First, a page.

Results 1  10
of
33
Semidefinite characterization and computation of zerodimensional real radical ideals
, 2007
"... real radical ideals ..."
Polar polytopes and recovery of sparse representations
, 2005
"... Suppose we have a signal y which we wish to represent using a linear combination of a number of basis atoms ai, y = � i xiai = Ax. The problem of finding the minimum ℓ0 norm representation for y is a hard problem. The Basis Pursuit (BP) approach proposes to find the minimum ℓ1 norm representation in ..."
Abstract

Cited by 22 (6 self)
 Add to MetaCart
(Show Context)
Suppose we have a signal y which we wish to represent using a linear combination of a number of basis atoms ai, y = � i xiai = Ax. The problem of finding the minimum ℓ0 norm representation for y is a hard problem. The Basis Pursuit (BP) approach proposes to find the minimum ℓ1 norm representation instead, which corresponds to a linear program (LP) that can be solved using modern LP techniques, and several recent authors have given conditions for the BP (minimum ℓ1 norm) and sparse (minimum ℓ0 solutions) representations to be identical. In this paper, we explore this sparse representation problem using the geometry of convex polytopes, as recently introduced into the field by Donoho. By considering the dual LP we find that the socalled polar polytope P ∗ of the centrallysymmetric polytope P whose vertices are the atom pairs ±ai is particularly helpful in providing us with geometrical insight into optimality conditions given by Fuchs and Tropp for nonunitnorm atom sets. In exploring this geometry we are able to tighten some of these earlier results, showing for example that the Fuchs condition is both necessary and sufficient for ℓ1uniqueoptimality, and that there are situations where Orthogonal Matching Pursuit (OMP) can eventually find all ℓ1uniqueoptimal solutions with m nonzeros even if ERC fails for m, if allowed to run for more than m steps.
Tag Completion for Image Retrieval
"... Abstract—Many social image search engines are based on keyword/tag matching. This is because tag based image retrieval (TBIR) is not only efficient but also effective. The performance of TBIR is highly dependent on the availability and quality of manual tags. Recent studies have shown that manual ta ..."
Abstract

Cited by 18 (1 self)
 Add to MetaCart
Abstract—Many social image search engines are based on keyword/tag matching. This is because tag based image retrieval (TBIR) is not only efficient but also effective. The performance of TBIR is highly dependent on the availability and quality of manual tags. Recent studies have shown that manual tags are often unreliable and inconsistent. In addition, since many users tend to choose general and ambiguous tags in order to minimize their efforts in choosing appropriate words, tags that are specific to the visual content of images tend to be missing or noisy, leading to a limited performance of TBIR. To address this challenge, we study the problem of tag completion where the goal is to automatically fill in the missing tags as well as correct noisy tags for given images. We represent the imagetag relation by a tag matrix, and search for the optimal tag matrix consistent with both the observed tags and the visual similarity. We propose a new algorithm for solving this optimization problem. Extensive empirical studies show that the proposed algorithm is significantly more effective than the stateoftheart algorithms. Our studies also verify that the proposed algorithm is computationally efficient and scales well to large databases. Index Terms—tag completion, matrix completion, tagbased image retrieval, image annotation, image retrieval, metric learning. 1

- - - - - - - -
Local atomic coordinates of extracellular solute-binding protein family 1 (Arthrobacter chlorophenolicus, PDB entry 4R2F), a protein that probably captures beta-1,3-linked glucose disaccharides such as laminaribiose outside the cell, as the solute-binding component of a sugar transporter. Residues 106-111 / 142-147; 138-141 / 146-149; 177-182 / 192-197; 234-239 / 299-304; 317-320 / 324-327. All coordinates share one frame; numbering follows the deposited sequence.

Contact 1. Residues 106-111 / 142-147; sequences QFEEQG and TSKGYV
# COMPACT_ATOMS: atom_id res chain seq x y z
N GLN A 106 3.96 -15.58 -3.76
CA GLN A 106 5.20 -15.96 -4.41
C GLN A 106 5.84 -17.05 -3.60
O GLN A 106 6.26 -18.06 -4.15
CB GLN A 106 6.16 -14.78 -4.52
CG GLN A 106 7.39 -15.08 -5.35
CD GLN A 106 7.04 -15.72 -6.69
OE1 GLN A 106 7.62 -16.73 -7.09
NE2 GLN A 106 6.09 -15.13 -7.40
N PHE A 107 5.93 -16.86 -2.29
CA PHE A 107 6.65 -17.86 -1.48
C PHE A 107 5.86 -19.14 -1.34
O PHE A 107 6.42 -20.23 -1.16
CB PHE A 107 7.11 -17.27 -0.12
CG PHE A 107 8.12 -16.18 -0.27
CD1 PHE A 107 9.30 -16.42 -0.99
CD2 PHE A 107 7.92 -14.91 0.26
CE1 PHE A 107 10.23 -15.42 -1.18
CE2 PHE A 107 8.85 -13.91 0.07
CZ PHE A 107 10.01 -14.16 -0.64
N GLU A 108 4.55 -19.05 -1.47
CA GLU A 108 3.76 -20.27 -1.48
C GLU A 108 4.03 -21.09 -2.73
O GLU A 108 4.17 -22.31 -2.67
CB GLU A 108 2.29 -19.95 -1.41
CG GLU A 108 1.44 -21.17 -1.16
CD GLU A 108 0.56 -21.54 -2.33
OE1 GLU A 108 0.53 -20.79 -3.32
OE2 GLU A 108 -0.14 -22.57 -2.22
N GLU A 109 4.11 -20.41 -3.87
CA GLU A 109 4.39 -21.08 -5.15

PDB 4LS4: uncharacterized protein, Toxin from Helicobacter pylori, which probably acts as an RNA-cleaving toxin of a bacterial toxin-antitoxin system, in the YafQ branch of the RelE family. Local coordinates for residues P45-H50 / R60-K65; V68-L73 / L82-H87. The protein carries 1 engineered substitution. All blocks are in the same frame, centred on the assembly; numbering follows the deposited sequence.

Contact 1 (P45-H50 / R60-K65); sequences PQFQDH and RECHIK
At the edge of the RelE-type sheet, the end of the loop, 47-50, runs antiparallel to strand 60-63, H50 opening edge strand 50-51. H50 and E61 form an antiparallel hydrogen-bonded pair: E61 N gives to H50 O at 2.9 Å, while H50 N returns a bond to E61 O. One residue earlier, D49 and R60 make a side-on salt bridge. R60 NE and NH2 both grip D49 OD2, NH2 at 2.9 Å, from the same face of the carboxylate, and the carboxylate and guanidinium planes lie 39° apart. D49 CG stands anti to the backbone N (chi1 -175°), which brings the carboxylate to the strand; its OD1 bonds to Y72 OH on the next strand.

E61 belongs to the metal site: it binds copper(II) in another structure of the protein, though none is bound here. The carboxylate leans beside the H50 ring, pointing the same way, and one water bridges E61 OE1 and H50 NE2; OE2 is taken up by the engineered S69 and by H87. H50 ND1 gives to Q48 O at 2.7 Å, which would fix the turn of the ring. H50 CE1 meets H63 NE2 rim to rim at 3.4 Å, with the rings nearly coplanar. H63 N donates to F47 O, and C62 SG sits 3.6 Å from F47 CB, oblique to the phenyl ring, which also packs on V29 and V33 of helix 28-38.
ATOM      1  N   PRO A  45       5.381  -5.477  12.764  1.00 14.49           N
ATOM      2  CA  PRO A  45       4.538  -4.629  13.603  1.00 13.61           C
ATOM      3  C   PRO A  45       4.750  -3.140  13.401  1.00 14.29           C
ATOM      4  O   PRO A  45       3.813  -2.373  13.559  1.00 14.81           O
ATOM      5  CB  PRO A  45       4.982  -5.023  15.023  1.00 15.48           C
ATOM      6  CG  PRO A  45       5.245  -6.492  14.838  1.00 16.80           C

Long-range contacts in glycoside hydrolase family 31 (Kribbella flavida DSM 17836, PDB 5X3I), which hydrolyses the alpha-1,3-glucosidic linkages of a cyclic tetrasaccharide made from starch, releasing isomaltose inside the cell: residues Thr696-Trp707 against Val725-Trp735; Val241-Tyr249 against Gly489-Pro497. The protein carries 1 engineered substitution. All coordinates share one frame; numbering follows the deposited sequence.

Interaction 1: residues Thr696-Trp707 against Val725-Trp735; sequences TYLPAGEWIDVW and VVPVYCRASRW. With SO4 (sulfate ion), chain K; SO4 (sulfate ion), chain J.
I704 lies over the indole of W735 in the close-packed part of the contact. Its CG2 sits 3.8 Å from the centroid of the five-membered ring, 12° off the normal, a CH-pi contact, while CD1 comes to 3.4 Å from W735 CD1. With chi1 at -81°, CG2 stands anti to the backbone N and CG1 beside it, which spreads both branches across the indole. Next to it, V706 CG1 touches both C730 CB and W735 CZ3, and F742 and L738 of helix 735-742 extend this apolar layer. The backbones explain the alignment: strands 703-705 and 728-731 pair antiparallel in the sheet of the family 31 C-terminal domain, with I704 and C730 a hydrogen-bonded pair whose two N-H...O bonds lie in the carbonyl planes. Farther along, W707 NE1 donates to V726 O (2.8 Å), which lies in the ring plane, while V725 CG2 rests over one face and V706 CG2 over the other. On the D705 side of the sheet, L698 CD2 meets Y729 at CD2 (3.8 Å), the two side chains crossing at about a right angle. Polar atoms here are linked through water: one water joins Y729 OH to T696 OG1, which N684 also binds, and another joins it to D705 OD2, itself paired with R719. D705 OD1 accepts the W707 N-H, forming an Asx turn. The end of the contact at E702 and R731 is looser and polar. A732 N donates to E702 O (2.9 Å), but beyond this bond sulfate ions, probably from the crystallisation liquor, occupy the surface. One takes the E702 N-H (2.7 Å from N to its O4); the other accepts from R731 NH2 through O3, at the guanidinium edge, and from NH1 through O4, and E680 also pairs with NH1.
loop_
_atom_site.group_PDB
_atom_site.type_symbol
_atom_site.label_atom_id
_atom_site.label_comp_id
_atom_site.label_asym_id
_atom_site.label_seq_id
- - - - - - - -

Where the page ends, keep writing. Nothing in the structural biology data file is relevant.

Linear Algebra Algorithms as Dynamical Systems
, 2008
"... Any logical procedure that is used to reason or infer either deductively or inductively so as to draw conclusions or make decisions can be called, in a broad sense, a realization process. A realization process usually assumes the recursive form that one state gets developed into another state by fol ..."
Abstract

Cited by 8 (0 self)
 Add to MetaCart
Any logical procedure that is used to reason or infer either deductively or inductively so as to draw conclusions or make decisions can be called, in a broad sense, a realization process. A realization process usually assumes the recursive form that one state gets developed into another state by following a certain specific rule. Such an action is qualified as what is generally known as a dynamical system. In mathematics, especially for existence questions, a realization process often appears in the form of an iterative procedure or a differential equation. For years researchers have taken great effort to describe, analyze, and modify realization processes for various applications. The thrust in this exposition is to exploit the notion of dynamical systems as a special realization process for problems arising from the field of linear algebra. Several differential equations whose solutions evolve in some submanifolds of matrices are cast in fairly general frameworks of which special cases have been found to afford unified and fundamental insights into the structure and behavior of existing discrete methods and, now and then, suggest new and